Billy Bragg & Joe Henry
The Engine Shed, Lincoln
November 19th 2016
It’s been a Billy Bragg sort of week in our house. Firstly the new album dropped, (and an excellent album it is too), then I got to do an interview with him (for a different publication I’m afraid) and finally on Saturday it was time to go and see the man himself, at the Engine Shed in Lincoln, alongside his current collaborator, US jazz/Americana artist Joe Henry.
Their new release is Shine A Light: Field Recordings From The American Railroad, a collection of songs infused with the spirit of Lead Belly and the tradition of the American hobo, which was recorded live in waiting halls, ticket offices and by the trackside during a 2,700 mile rail journey from Chicago to Los Angeles. They even managed to record in Room 414 of the Gunter Hotel in San Antonio, scene of Robert Johnson’s legendary 1936 Brunswick Records session at which Sweet Home Chicago and many other blues standards were recorded.
So we’re going to Lincoln for an evening of train songs. Nothing niche about that. You sort of think that, back in the days when the project was being put together, Bill and Joe, may have thought that it would be politically fairly low key.
But that was before messrs Farage and Trump managed to turn the world on its head and all of a sudden this tour seems like a very different thing. When I spoke to Billy Bragg earlier in the week he told me about how he had been at Glastonbury at Leftfield when the Brexit news came in and how, when he went on stage the roar from the crowd was like the one he usually finishes with as if people just felt the need to connect with like minded individuals.
And that’s how it feels at the Engine Shed, which is not a huge venue, but it’s pretty well packed and this is not an audience of trainspotters or folk music enthusiasts come for a pleasant reminisce over some songs culled from some old 78s. This is a group of angry people.
The evening is divided into four sets – Railway 1, Henry solo, Bragg solo, Railway 2 – and all four are shot through with comment on the situation on both sides of the Atlantic. “We’re to be pitied, not hated” Joe Henry says of the election while Bragg, points out that our own refusal to welcome refugees, the closing of the Calais Jungle and the EU’s policy of paying Turkey to keep refugees from crossing the Bosphorus effectively removes our right in the UK to mock Donald Trump’s wall.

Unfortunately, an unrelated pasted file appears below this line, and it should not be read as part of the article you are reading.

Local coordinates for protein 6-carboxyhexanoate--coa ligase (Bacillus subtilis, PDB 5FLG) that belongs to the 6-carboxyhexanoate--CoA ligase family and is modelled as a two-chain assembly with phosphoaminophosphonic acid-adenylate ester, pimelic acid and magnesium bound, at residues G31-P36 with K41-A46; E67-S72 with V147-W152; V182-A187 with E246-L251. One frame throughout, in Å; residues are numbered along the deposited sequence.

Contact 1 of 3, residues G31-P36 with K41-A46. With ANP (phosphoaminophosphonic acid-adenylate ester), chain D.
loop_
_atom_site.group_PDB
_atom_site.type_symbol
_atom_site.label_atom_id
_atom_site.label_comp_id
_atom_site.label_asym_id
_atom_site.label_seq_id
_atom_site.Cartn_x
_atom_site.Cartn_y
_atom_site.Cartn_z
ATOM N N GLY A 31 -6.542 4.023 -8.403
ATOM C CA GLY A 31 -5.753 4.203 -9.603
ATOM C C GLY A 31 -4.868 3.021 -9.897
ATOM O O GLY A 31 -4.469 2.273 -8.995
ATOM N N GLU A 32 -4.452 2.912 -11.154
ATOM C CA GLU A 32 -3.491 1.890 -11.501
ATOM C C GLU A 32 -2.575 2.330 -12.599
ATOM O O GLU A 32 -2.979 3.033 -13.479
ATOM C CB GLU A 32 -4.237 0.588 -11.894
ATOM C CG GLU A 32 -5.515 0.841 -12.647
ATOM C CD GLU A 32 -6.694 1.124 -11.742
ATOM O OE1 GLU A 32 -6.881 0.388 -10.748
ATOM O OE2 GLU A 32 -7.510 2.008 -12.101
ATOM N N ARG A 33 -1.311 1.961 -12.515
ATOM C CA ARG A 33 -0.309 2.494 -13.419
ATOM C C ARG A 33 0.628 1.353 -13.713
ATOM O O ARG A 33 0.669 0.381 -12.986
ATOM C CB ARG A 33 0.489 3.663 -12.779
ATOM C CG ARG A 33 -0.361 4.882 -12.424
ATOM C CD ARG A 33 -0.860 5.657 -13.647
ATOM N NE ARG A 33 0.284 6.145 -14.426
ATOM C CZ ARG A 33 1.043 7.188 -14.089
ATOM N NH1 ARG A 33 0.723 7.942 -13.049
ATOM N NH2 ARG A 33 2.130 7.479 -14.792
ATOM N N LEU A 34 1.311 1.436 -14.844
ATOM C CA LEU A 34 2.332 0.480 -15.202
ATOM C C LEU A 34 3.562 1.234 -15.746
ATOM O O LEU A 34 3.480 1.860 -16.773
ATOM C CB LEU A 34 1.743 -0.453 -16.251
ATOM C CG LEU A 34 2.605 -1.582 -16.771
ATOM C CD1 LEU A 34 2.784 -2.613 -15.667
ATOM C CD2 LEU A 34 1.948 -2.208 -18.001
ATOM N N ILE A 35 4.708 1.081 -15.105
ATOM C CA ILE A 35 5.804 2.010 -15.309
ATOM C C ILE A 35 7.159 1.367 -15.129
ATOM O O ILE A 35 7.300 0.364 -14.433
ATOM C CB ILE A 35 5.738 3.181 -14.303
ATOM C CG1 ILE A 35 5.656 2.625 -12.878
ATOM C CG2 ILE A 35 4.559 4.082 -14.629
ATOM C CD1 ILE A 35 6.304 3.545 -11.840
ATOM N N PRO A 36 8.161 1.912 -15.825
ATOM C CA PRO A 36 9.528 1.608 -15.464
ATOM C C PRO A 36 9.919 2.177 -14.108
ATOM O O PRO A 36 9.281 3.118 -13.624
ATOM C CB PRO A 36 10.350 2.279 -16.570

There’s plenty of chat as they explain the background to the songs and to their own journey and their determination to keep the project from becoming just a Bill And Joe Like Trains album. The material has been carefully chosen and in most cases the versions sung are the originals, or close to it, so that Rock Island Line is a call and response work song, as in the Alan Lomax’s 1934 recording at the Cummins work farm. Similarly their take on In The Pines owes more to the Louvin Brothers recordings than to later remodellings, although Kurt Cobain gets a name check.
Joe Henry’s set probably comes as a revelation to many of those present – not just because of what a good songwriter he is – (we knew that already) – but more for what a terrific singer he is. Sometimes you need to hear a performer live to appreciate their voice fully and although I’ve listened to Henry’s albums in the past I’ve already found myself appreciating them more since this gig. Trampoline in particular, which appears on the eponymous 1996 album has a fine bluesy soul vibe and his brand new song for Mohammed Ali – Shook Up The World – is a heartfelt and moving tribute to the greatest. He finishes with a cover of Allen Toussaint’s Freedom For The Stallion – a song whose time I honestly thought might have passed, in what we have been careless enough to call a post racial world, but Henry makes it all too relevant again. Help us find a way.
Billy Bragg’s set opens with Between The Wars and it’s a great choice because it’s a no nonsense spit in the face of the ruling classes anthem and at a time like the present Bragg and many others seem to think that this is no time for politeness. He follows with Help Save The Youth Of America which he rounds off with three lines of Washington will burn instead of the usual incendiary diversity and then Accident Waiting To Happen which fits the mood particularly well. The dedicated swallower of fascism line, which sometimes seems like a dirty joke too far (rather like it’s first cousin the impressionable wet cement) now seems like a telling and prophetic piece of commentary.
If Bragg sounds angrier and more urgent than usual then so do the songs – they seem to have changed since I heard them last. Even the old warhorse Power In A Union seems to have new shine to it and a spring in its step. People are not exactly singing along, more breathing along, but breathing furiously.
Then it’s back to the railways for a second time including Hobo’s Lullaby which we’re invited to hear not as the voice of a 1920s American drifter but as the voice of the dispossessed of any era and especially our own – the voice of the Calais Jungle. The evening ends with a lovely, gentle take on John Hartford’s Gentle On My Mind, a doff of the engineer’s cap to the new Nobel laureate with Tonight I’ll Be Staying Here With You and finally a heartfelt rendition of Woody Guthrie’s Ramblin’ Round, one of the great outsider anthems which serves to tie up the diverse themes of the evening.
We all leave suitably angry and at times like this that’s the way it should be.
Shine A Light: Website